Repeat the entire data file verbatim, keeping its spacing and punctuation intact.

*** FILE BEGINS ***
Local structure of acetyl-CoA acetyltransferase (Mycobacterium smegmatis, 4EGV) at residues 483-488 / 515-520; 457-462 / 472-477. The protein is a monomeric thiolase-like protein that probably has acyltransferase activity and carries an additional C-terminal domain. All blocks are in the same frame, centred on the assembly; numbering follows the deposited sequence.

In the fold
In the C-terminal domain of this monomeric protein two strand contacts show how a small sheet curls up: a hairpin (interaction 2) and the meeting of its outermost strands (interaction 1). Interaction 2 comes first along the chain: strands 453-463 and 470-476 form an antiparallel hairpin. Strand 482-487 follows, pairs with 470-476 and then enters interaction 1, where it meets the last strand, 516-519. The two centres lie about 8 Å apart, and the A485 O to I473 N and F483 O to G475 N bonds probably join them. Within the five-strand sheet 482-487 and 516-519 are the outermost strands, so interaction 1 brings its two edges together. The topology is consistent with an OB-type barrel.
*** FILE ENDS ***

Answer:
Local structure of acetyl-CoA acetyltransferase (Mycobacterium smegmatis, 4EGV) at residues 483-488 / 515-520; 457-462 / 472-477. The protein is a monomeric thiolase-like protein that probably has acyltransferase activity and carries an additional C-terminal domain. All blocks are in the same frame, centred on the assembly; numbering follows the deposited sequence.

In the fold
In the C-terminal domain of this monomeric protein two strand contacts show how a small sheet curls up: a hairpin (interaction 2) and the meeting of its outermost strands (interaction 1). Interaction 2 comes first along the chain: strands 453-463 and 470-476 form an antiparallel hairpin. Strand 482-487 follows, pairs with 470-476 and then enters interaction 1, where it meets the last strand, 516-519. The two centres lie about 8 Å apart, and the A485 O to I473 N and F483 O to G475 N bonds probably join them. Within the five-strand sheet 482-487 and 516-519 are the outermost strands, so interaction 1 brings its two edges together. The topology is consistent with an OB-type barrel.